Blind attorney Matt Murdock has made a reputation for himself with his skillful defense of super-villains who are brought to trial. However, using the hypersenses he developed in a freak childhood accident, he has also become the masked vigilante Daredevil, to ensure that justice is done, whether in the courtroom or on the streets.

33. Ghost Rider
For most people, the Ghost Rider is a legend they tell around campfires, a frightening skull-headed demon said to haunt the loneliest back roads of America. But for Johnny Blaze, the legend is horrifyingly real, for Blaze is the Ghost Rider, cursed to wander the highways and byways of North America on a flaming motorcycle, searching for evildoers to punish with his soul-searing hellfire.

34. Falcon
Los Angeles street gang member Sam Wilson turned to crime in the wake of his parents’ unsolved murders, but now his 13-year-old nephew Jim has convinced him to make up for his past misdeeds. Adopting the masked identity of the Falcon, Sam uses his insider’s knowledge to thwart the crimes of both his and rival gangs. It’s a dangerous game as Sam must protect his secret identity at all costs, or see young Jim pay the price.

35. Punisher
Frank Castle returns from his tour of duty in the U.S. Marine Corps only to witness his wife and daughter gunned down by mobsters. He dedicates himself to a one-man war on crime, using all his military skill and hardware to become the fearsome Punisher.

36. Moon Knight
Marc Spector is a special-ops commando for the United States Marine Corps with a gift for unconventional warfare. Deployed to hotspots around the world, Spector battles terrorists, insurgents, traffickers, and anyone else who threatens America or its interests. His personal code of honor and preference for striking by night have earned him the codename Moon Knight.

37. Nekra
Nobody knows the power of hate better than Nekra Sinclair, an albino African-American goth chick who also happens to be a mutant. When she whips herself into a frenzy of negative emotions, Nekra becomes super-strong and invulnerable, as well as savagely violent, which serves her well living on the streets of Los Angeles. Her only friend is Jerome Beechman, a boy who looks like an ape but can bend women to his will using his mutant pheromones. Life is a bitter struggle for survival for these two teenaged outcasts, who are determined to live free or die.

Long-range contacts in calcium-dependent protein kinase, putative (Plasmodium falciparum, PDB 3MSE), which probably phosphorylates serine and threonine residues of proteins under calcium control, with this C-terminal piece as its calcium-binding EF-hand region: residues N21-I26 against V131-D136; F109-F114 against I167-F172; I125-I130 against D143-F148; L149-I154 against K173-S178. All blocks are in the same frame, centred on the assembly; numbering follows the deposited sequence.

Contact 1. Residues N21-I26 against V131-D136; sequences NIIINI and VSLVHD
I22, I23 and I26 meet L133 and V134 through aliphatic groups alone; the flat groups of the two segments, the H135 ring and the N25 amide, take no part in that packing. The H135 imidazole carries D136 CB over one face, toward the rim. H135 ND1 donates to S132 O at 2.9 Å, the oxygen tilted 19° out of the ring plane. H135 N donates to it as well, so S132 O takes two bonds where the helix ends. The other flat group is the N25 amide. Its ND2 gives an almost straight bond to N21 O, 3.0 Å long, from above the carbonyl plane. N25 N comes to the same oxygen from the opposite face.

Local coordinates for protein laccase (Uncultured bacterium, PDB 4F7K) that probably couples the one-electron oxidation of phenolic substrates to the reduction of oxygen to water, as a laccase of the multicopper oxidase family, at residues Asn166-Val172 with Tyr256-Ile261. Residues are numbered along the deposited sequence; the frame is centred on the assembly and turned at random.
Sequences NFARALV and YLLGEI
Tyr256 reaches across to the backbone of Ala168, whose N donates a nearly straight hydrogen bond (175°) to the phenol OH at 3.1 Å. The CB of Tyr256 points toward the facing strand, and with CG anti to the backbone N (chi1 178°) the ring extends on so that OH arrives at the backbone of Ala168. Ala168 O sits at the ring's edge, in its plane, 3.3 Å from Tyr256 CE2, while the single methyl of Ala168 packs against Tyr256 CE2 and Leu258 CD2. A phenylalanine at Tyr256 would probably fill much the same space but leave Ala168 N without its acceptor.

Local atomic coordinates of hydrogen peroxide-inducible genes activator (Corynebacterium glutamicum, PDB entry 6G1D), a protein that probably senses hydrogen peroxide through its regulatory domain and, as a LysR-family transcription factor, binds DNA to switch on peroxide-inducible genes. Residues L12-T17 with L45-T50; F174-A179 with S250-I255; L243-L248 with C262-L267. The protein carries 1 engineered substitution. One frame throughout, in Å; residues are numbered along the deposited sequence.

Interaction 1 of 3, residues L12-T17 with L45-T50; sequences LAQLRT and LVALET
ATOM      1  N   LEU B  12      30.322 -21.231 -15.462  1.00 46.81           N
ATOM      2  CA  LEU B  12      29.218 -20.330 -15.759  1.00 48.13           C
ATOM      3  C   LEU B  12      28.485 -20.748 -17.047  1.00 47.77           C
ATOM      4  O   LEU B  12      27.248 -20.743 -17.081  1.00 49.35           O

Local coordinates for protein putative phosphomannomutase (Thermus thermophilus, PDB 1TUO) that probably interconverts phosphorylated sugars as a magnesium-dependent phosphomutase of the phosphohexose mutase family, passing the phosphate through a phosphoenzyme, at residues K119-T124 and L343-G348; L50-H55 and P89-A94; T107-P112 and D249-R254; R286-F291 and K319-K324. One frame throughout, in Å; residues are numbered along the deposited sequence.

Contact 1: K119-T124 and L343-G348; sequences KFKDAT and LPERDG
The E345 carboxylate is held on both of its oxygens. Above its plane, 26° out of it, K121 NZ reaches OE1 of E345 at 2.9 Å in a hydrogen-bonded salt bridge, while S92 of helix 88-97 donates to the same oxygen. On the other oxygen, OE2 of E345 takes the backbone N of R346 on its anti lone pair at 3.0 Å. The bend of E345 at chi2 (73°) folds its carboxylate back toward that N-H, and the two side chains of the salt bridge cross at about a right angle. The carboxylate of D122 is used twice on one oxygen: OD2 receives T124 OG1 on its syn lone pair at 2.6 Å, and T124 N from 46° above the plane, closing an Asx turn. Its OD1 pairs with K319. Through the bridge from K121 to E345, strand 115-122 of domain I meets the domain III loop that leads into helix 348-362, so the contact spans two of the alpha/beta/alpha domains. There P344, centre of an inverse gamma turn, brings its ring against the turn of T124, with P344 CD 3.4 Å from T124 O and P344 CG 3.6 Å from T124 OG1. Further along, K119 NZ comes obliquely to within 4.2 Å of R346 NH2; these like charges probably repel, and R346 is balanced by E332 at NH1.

38. S.H.I.E.L.D.
As head of the new clandestine agency S.H.I.E.L.D., Alan Chamberlain is responsible for keeping America’s ever-growing superhuman population under control, and he’s going to do it by the book. Unfortunately, the terrorist group HYDRA, led by Wolfgang Von Strucker, has other ideas, and they’ve got Chamberlain in their sights. Besieged on all sides, will S.H.I.E.L.D. survive the forces seeking to tear it apart?

39. Masters of Evil
From his hidden lair in the Amazon Rainforest of Brazil, mercenary Helmut Zemo has decided to create an unstoppable army of super-villains. He’ll use any means necessary to imbue his unscrupulous recruits with the requisite superpowers, which leads them on a worldwide campaign of murder and extortion. With Nathan Garrett, Erik Josten, Sergei Kravinoff, Karla Sofen, Elihas Starr, and Calvin Zabo willing to do whatever it takes, Zemo’s Masters of Evil quickly become a force to be reckoned with.

40. Sword of Atlantis
In the twilight years of the legendary Age of Atlantis, some 20,000 years ago, Lemurian princess Zartra escapes from her Deviant captors and battles her way to freedom. With the help of the sorceress Zhered-Na, she seeks to forge an alliance with Prince Kamuu of Atlantis, the only kingdom still unconquered by the subhuman Deviants. Encountering vampires, werewolves, and the enigmatic Eternals, Zartra relies on her warrior skills to get her safely from one adventure to the next.



Of course, even the best approaches can be wrecked by poor execution, such as “writing for the trade,” and whether the current editors and creators at Marvel would be capable of turning around the company’s declining fortunes is open for debate. I might just have to fire everybody and get all new people in there to make my idea work. Well, almost everybody.